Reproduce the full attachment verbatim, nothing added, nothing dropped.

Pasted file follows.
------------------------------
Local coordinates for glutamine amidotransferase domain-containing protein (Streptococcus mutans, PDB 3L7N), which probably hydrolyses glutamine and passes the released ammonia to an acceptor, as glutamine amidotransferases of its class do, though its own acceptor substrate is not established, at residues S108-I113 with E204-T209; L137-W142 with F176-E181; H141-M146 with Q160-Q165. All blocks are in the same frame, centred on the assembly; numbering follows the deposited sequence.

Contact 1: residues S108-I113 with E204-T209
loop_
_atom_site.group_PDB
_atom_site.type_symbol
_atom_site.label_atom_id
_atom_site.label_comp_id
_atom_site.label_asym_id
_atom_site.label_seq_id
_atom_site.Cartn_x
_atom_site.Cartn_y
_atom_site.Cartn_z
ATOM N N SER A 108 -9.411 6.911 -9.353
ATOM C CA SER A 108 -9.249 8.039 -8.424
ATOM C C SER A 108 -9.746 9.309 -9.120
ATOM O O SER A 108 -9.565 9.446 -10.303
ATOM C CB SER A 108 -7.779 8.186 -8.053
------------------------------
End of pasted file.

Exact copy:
Local coordinates for glutamine amidotransferase domain-containing protein (Streptococcus mutans, PDB 3L7N), which probably hydrolyses glutamine and passes the released ammonia to an acceptor, as glutamine amidotransferases of its class do, though its own acceptor substrate is not established, at residues S108-I113 with E204-T209; L137-W142 with F176-E181; H141-M146 with Q160-Q165. All blocks are in the same frame, centred on the assembly; numbering follows the deposited sequence.

Contact 1: residues S108-I113 with E204-T209
loop_
_atom_site.group_PDB
_atom_site.type_symbol
_atom_site.label_atom_id
_atom_site.label_comp_id
_atom_site.label_asym_id
_atom_site.label_seq_id
_atom_site.Cartn_x
_atom_site.Cartn_y
_atom_site.Cartn_z
ATOM N N SER A 108 -9.411 6.911 -9.353
ATOM C CA SER A 108 -9.249 8.039 -8.424
ATOM C C SER A 108 -9.746 9.309 -9.120
ATOM O O SER A 108 -9.565 9.446 -10.303
ATOM C CB SER A 108 -7.779 8.186 -8.053